The Fish Rots From Its Head Down
The most effective leaders live their mission. Great leaders have followers not always because their ideas are the best on the planet, but because they have the passion and enthusiasm to persuade others to buy in. Our families are no different.
The fish rots from its head down. If you’re out of shape, don’t exercise, eat junk food, hate your body, use alcohol to excess, screw your face up when you see a cooked vegetable, watch a lot of TV, you’re demonstrating your “normal.” You are setting up your children’s expectations when it comes to their own health. This is the real danger and why obesity is a family problem.
What is your family’s “normal” lifestyle? You have to face your own reality TV camera to realize the impact of your role modeling on your family. Roll back the tape and ask these questions:
- Is food viewed as a comfort and a reward for a tough day?
- Do you eat often away from the table?
- Is your refrigerator and pantry filled with unhealthy snack foods?
- When lunches and dinners contain cheese, fried foods, and sweets, are those popular?
- When your children go shopping with you, do they beg for you to buy sugary cereals, chips, candy, packaged goods, and are they less verbal down the produce aisle? What aisles get their attention?
- When your crunched for time, is fast food a solution?
- Are you uncertain of what your kids eat, if anything, before a sports practice?
- Do you view cooking as a chore?
- Do you dread working out?
- Do you often skip a workout due to your children’s or spouse’s schedules?
If you answered “yes” to any or all of the above, you have some work to do. A healthy home is created by the leaders of the home, the parents, in 4 main steps.
Step 1: Setting the tone (critical!). Live the way you want your children to live. Lecture them with your behaviors day after day after day. If you watched the same movie every day, pretty soon you’d know the lines. Coming soon is a post titled, Attitude Envy, which goes into detail on how to indirectly influence our kids.
Step 2: Hands on teaching. Get your kids involved in planning, shopping and cooking. Let them use fun kitchen gadgets. Have them combine colorful vegetables (even if they don’t eat them at first). Begin teaching business to toddlers! The Trix box is more fun than a bag of carrots UNLESS you teach them about business marketing. Tell them in simple terms what businesses do to attract kids to eat junk food (i.e. eye level product displays, games, colors, characters, etc.). Have them be the “judge” of the aisle and determine which company they think did the best job attracting kids. Turn those hungry eyes into critical consumer eyes. Use simple terms with gestures at the beginning such as pointing to Wheat Chex and making a muscle (encourage child to also) and pointing to Fruit Loops and sticking your tongue out. Teach the association before General Mills does it for you.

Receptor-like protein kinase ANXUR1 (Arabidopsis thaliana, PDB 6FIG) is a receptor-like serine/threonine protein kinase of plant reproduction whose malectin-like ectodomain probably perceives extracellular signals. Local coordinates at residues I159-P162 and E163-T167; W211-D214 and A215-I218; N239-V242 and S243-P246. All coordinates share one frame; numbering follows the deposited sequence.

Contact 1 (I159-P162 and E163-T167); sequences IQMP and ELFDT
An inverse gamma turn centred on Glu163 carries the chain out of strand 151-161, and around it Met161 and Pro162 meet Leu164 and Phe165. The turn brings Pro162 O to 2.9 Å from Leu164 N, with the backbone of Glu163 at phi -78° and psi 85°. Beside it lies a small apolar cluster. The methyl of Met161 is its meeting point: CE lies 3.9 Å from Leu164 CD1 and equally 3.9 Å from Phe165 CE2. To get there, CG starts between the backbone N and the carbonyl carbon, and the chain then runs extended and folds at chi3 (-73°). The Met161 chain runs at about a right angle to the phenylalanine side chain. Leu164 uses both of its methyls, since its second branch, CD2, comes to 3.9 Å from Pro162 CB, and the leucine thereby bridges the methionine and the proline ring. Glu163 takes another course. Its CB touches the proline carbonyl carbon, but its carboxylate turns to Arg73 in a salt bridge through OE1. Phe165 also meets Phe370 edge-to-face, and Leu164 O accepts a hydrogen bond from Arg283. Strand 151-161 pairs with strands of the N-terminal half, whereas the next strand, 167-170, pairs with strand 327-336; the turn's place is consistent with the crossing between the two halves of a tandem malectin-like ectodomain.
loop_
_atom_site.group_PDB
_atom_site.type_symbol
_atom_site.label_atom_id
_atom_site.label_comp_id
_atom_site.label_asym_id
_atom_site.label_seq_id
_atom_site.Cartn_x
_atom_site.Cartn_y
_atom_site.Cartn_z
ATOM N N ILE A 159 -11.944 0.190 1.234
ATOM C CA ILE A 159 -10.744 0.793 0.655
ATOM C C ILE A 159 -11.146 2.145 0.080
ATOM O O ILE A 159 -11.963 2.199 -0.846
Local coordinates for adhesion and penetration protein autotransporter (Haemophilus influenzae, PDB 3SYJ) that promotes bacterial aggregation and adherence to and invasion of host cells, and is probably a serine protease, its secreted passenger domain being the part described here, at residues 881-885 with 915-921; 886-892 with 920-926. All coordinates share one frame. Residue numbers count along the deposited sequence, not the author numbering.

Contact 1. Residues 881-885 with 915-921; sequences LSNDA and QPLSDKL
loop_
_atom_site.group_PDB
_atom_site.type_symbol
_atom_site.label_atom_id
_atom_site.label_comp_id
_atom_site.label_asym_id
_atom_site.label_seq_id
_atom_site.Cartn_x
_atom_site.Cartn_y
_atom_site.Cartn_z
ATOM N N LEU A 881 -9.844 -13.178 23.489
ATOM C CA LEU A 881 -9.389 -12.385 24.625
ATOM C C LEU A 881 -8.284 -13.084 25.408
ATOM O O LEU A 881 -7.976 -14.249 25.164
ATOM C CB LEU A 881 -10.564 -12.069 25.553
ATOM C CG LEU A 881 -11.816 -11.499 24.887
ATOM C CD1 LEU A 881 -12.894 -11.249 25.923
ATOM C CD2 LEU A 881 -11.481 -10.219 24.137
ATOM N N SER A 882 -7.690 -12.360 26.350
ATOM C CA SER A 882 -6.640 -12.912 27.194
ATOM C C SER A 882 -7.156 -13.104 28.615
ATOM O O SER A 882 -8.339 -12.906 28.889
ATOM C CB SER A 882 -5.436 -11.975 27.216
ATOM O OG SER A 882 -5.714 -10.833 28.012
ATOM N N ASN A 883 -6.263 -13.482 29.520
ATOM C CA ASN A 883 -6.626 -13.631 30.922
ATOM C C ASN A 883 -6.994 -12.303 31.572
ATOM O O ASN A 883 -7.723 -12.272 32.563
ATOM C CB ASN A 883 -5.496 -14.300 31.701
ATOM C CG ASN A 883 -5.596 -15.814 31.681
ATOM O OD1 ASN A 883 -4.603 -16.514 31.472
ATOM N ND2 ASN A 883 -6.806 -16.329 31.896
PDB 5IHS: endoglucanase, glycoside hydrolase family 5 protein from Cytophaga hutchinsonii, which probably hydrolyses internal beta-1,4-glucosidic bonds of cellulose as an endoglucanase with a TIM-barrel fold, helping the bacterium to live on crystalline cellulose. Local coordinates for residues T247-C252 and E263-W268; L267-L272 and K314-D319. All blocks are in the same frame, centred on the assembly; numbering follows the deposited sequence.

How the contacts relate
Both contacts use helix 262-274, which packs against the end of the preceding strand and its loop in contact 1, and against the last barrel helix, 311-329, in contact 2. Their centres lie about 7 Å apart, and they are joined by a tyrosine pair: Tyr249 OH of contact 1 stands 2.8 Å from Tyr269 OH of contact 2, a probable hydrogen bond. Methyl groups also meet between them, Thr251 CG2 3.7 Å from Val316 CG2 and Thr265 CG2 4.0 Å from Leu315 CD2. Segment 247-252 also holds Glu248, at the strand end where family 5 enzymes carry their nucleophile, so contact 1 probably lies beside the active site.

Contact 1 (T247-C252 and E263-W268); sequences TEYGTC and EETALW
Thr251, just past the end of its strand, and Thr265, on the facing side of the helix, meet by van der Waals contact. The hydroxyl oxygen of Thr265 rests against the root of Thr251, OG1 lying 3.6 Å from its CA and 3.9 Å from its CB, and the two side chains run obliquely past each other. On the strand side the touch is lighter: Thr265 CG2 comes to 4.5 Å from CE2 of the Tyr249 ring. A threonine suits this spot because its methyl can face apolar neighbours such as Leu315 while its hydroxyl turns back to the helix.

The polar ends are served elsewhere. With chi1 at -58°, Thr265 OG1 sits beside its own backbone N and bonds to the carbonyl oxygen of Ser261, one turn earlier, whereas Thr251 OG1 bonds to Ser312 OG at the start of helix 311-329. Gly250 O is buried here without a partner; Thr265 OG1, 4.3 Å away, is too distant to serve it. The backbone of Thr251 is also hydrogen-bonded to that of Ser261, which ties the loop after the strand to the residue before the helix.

Step 3: Home cooking and family dinners. Follow me in the We Eat category for specific “how to’s.” My series coming soon, A New Type of Cooking Class will give you a running start! Are you too busy with crazy schedules to eat together? I think this is a really big problem and reveals our priorities. Home cooked meals with your family are not only wonderful times to converse, but what is the positive message you are sending your kids? To make headway on this one with most American families is tough. Family pride now seems to be based more on comradeship on the field than around the dinner table.
Step 4: Activity. Start by turning off the TV and take nightly 20 minute family walks. You’d be surprised what your kids will tell you on a walk when they are not looking straight at you AND they are physically moving. I find a car useful for this purpose also, but in a car there is still a sense of entrapment:). Outside, they always know they can run-so you can’t lose! If you have a child who would snub his or her nose at a family walk, that IS the child who will most remember and benefit from it. Why? Because our stubborn children are the ones that don’t want to depart from what THEY want, but when they do, the initial anguish makes it memorable.
Side note: Remember the “fish” in your businesses, jobs, restaurants, gyms, and stores. Next time you’re an unhappy consumer, don’t yell at the clerk. More often than not, the big fish isn’t the one serving you.